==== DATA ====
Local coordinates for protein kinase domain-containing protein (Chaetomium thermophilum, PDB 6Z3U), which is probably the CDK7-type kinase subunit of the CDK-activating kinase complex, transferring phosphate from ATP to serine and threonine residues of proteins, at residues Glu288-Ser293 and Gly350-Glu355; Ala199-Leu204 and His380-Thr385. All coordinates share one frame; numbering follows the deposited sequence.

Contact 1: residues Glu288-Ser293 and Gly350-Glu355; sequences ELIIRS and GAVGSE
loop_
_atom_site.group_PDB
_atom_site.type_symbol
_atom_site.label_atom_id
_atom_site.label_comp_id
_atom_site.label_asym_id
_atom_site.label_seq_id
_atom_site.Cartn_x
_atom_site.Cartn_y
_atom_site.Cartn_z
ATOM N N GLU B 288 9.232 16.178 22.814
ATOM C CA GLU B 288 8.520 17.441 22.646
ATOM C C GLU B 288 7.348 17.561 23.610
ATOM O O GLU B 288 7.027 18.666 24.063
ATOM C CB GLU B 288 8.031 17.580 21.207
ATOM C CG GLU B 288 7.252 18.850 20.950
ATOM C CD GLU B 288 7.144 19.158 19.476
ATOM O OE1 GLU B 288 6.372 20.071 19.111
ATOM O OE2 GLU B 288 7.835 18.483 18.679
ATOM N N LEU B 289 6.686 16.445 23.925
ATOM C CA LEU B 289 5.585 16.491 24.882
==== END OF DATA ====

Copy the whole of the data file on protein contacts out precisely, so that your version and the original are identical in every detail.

Local coordinates for protein kinase domain-containing protein (Chaetomium thermophilum, PDB 6Z3U), which is probably the CDK7-type kinase subunit of the CDK-activating kinase complex, transferring phosphate from ATP to serine and threonine residues of proteins, at residues Glu288-Ser293 and Gly350-Glu355; Ala199-Leu204 and His380-Thr385. All coordinates share one frame; numbering follows the deposited sequence.

Contact 1: residues Glu288-Ser293 and Gly350-Glu355; sequences ELIIRS and GAVGSE
loop_
_atom_site.group_PDB
_atom_site.type_symbol
_atom_site.label_atom_id
_atom_site.label_comp_id
_atom_site.label_asym_id
_atom_site.label_seq_id
_atom_site.Cartn_x
_atom_site.Cartn_y
_atom_site.Cartn_z
ATOM N N GLU B 288 9.232 16.178 22.814
ATOM C CA GLU B 288 8.520 17.441 22.646
ATOM C C GLU B 288 7.348 17.561 23.610
ATOM O O GLU B 288 7.027 18.666 24.063
ATOM C CB GLU B 288 8.031 17.580 21.207
ATOM C CG GLU B 288 7.252 18.850 20.950
ATOM C CD GLU B 288 7.144 19.158 19.476
ATOM O OE1 GLU B 288 6.372 20.071 19.111
ATOM O OE2 GLU B 288 7.835 18.483 18.679
ATOM N N LEU B 289 6.686 16.445 23.925
ATOM C CA LEU B 289 5.585 16.491 24.882